Report: Multi-family housing concentrated in one part of the city

The bulk of San Francisco’s multi-family housing is concentrated in just one sector of The City, according a report presented to the San Francisco Planning Commission on Thursday.

The Housing Needs and Trends report found that in a city where 65 percent of households are renters, the geographical distribution of its housing stock — which includes about 30 percent single-family homes and another 30 percent of buildings of 20 or more units — is not at all even.

Today, a majority of single-family homes, or about 75 percent, have been spread out largely in The City’s western and southern neighborhoods, while buildings that provide the majority of housing (20 or more units) are clustered in the Northeastern corner.

Per the report, buildings of five or more units contain more than half of The City’s housing stock, yet occupy less than 20 percent of its residential land. In contrast, single-family homes providing just about 30 percent of The City’s units occupy more than 60 percent of its land.

Pro-housing advocates said the report highlighted a need for rezoning to allow the construction of higher density housing in The City’s southern and western areas neighborhoods.

Sonja Trauss, co-founder of the pro-housing YIMBY group and a candidate in the District 6 supervisorial race, called for exceptions to city zoning laws for affordable projects.

“Affordable housing has to be multi-family, 80 percent of The City you cannot build an apartment building like that, you just can’t,” said Trauss.”The idea is to have an ‘affordable housing overlay,’ which means if it’s market-rate housing, the zoning is what it is, and if it’s 100 percent affordable, you get a different zoning — which would be… whatever you need to make your project feasible.”

“I found it troubling we increased high and very low earners…and hollowed out the middle class,” said Steven Buss, of the group Mission YIMBY.“You should be able to build multi-family affordable housing anywhere in The City….because we are in a crisis and need to treat it as a crisis.”

“The fact that five districts in the City are carrying our multi-family units is distressing,” Planning Commissioner Milicent Johnson said. “We can’t continue to have that and have equity in our city.”

While The City has steadily produced about 4,000 housing units since 2014, peaking with 5,000 in 2016, the demand has long outpaced the supply— a reality that has shifted the city’s demographics and increased racial disparities dramatically.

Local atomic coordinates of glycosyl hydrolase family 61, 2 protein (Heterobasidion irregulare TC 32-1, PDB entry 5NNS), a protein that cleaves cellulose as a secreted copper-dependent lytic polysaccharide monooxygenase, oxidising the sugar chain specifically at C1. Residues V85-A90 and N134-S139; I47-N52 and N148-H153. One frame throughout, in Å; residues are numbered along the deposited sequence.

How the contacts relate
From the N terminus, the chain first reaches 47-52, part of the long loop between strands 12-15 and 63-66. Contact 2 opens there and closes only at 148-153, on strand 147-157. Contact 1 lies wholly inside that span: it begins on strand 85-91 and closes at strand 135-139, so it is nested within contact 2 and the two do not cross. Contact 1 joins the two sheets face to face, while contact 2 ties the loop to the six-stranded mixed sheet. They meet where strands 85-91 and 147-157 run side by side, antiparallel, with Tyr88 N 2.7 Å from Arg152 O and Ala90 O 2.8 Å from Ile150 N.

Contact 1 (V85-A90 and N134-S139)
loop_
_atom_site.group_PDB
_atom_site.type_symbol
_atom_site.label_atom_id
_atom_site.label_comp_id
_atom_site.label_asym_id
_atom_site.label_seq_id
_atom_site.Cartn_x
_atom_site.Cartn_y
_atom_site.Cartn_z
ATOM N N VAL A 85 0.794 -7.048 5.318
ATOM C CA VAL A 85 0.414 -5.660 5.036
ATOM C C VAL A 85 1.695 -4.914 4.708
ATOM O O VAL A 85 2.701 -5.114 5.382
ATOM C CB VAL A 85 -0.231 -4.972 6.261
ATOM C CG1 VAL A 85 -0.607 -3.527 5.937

The number of jobs in San Francisco increased across all wage categories between 1990 and 2015, yet the report points to a significant increase in jobs paying more than $100,000 annually, with a total of 90,000 of such high-paying jobs added in the years since.

“We had 70,000 of such jobs in 1990, so we added more than the total amount of jobs we had,” said Pedro Peterson, a senior city planner. He added that only about 30,000 market-rate units were built in that same period.

Between 1990 and 2000, The City experienced a “100 percent increase in high-income households living in our housing stock,” said Peterson, referring to households making 200 percent or more of the average median income.

Those high-earning households increased by another 50 percent in the following 15 years, while the number of extremely low-income households increased by 25 percent.

Since 1990, The City’s African American population has dropped by more than half, from 11 percent to 5 percent.

In regard to The City’s housing and affordability crisis, Planning Commission President Richard Hillis said the report “puts in stark numbers what we hear everyday,” adding that the report came “at a good time” given the recent change in the City’s leadership.

At her inaugural ceremony on Wednesday, Mayor London Breed clearly stated that during her term, “Yes, we will build more housing.”

On Thursday, Hillis echoed that call.

“We have to expand the opportunity to build more housing and higher density housing in areas we have not considered,” he said.

The report stems from a year-long analysis of U.S. Census data, surveys of San Francisco residents and city-generated housing data for the period between 1995 to 2015.

Laura Waxmann
Published by
Laura Waxmann

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